Last week I wrote about how to find an internship. You’ve now secured your placement — well done! But it’s not enough. You really need to excel, get something out of it and learn from it. What are the most significant things you should do while doing your internship? How do you really thrive as an intern?
#1 Get to the office early
This one requires a bit discipline and commitment, but it’s a great way to show that you’re the top intern. Get up earlier and get to the office slightly sooner than your contractual hours. This will give you some extra time to prepare for the busy day or catch up with the tasks you didn’t manage to cross off the to-do list the day before.
You can also use this time to ensure you…
#2 Stay on the top of news agenda
PR is about knowing what’s going on in news. You need to be able to find opportunities for your clients to shine in the media. You might think that as an intern, you have no influence on the client work. But your co-workers might sometimes be too busy to read the news. That’s where you come in. Before you rush off to the office, listen to Radio 4’s Today programme. The whole nation wakes up to the voices Montague, Humphrys, and Robinson and the programme sets the news agenda for the upcoming days. When you have an opportunity, check the newspapers in the office. Can you spot any client coverage? See whether any stories could be relevant to the accounts you’re working on. Be proactive! Going the extra mile will always pay dividends.
#3 Be enthusiastic
Sorry to disappoint you, but as an intern, you are very unlikely to be developing communication plans for global accounts. What you’ll probably get up to is conducting research, preparing media lists or doing admin work. These might seem pointless and they seem mundane. But make sure you do those tasks with enthusiasm, always paying attention to detail. All in all, all of them are building legwork for your team and they are all hugely important, even if they don’t seem like it. Moreover, those duties will teach you many things — putting journalist contacts to Excel will give you many insights into the media landscape (and will teach you how to use spreadsheets!). The research tasks will widen your horizons and teach you new things. Admin errands will give you an opportunity to excel in time management skills. All of above will show your team that they can rely on you.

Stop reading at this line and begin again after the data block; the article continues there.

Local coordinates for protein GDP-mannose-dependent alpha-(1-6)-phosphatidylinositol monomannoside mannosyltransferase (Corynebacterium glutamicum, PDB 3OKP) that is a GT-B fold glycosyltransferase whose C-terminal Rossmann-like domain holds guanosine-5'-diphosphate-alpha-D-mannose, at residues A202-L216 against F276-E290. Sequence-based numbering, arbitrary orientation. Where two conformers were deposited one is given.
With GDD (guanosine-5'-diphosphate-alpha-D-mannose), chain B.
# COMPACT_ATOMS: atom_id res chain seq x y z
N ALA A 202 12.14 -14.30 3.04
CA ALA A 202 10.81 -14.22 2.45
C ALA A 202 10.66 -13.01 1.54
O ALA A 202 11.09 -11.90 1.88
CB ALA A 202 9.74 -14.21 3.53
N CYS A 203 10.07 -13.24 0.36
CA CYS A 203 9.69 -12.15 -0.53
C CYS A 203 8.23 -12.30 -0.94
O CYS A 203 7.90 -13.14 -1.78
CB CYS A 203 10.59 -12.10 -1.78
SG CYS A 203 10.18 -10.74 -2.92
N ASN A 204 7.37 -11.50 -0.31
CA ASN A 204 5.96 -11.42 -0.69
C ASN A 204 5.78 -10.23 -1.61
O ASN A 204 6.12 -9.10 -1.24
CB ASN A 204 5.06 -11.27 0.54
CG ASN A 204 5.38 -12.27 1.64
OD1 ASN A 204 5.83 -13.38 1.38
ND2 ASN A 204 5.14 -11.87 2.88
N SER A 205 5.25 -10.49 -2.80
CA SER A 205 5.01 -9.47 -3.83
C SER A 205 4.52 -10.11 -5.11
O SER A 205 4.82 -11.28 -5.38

Another great way to bond with your team is by offering tea and coffee rounds in the office. You’re never too senior to use your coffee-making expertise!
#4 Ask questions
“Being curious” as a quality of junior/intern was mentioned by interviewees of #4PRQs (Four PR Questions) multiple times. Make sure you ask questions during your placement. It shows that you really care about what your team is doing. Don’t be afraid to ask questions that you might think are trivial. There are no silly questions. It’s always better to ask rather than go on to do the task and end up doing something completely wrong. Curiosity can get you far!
You might think I’m a bit obsessed with the word *networking*, but again, PR is a people business. There are no better opportunities to meet new industry pros than using your placement as an ultimate networking opportunity. Use each lunchtime to meet a new person. Don’t be afraid to approach senior members of the agency — they’ll be flattered if you ask them for their advice. Ask to grab coffees, go out with your team when you’re offered.
#6 Pro’s view — Paul Stollery
I’ve also asked Paul Stollery of Hotwire about his advice on what makes interns shine and what attitudes workplaces appreciate in them. What do you do to ensure you’re getting most of your placement?
“Get your attitude right – be confident without being cocky.
“I’ve seen loads of interns waste their placements, sitting there quietly and not asking any questions. Don’t think you’ll annoy them – you’re working for them, and it’s their responsibility to have work lined up for you. This sounds like cliche advice, but I can’t stress enough how important it is.
“I’ve also seen interns (and junior account executives) walk in thinking they own the place. There’s no quicker way to make a bad name for yourself than by acting like you’re god’s gift to comms. You’re not, and if you want to be you need to make sure you’re learning off the people you’re working with.”
Be confident without being cocky.
Make sure you visit next week for the final part of the guide on what to do after your internship. You can also check last week’s piece on how to find an internship.
If you have any suggestions, or would like to give me a feedback, feel free to email me at kl.marcel [at] gmail.com, tweet me @marcelkl or see my LinkedIn. Thanks for stopping by, have a splendid day!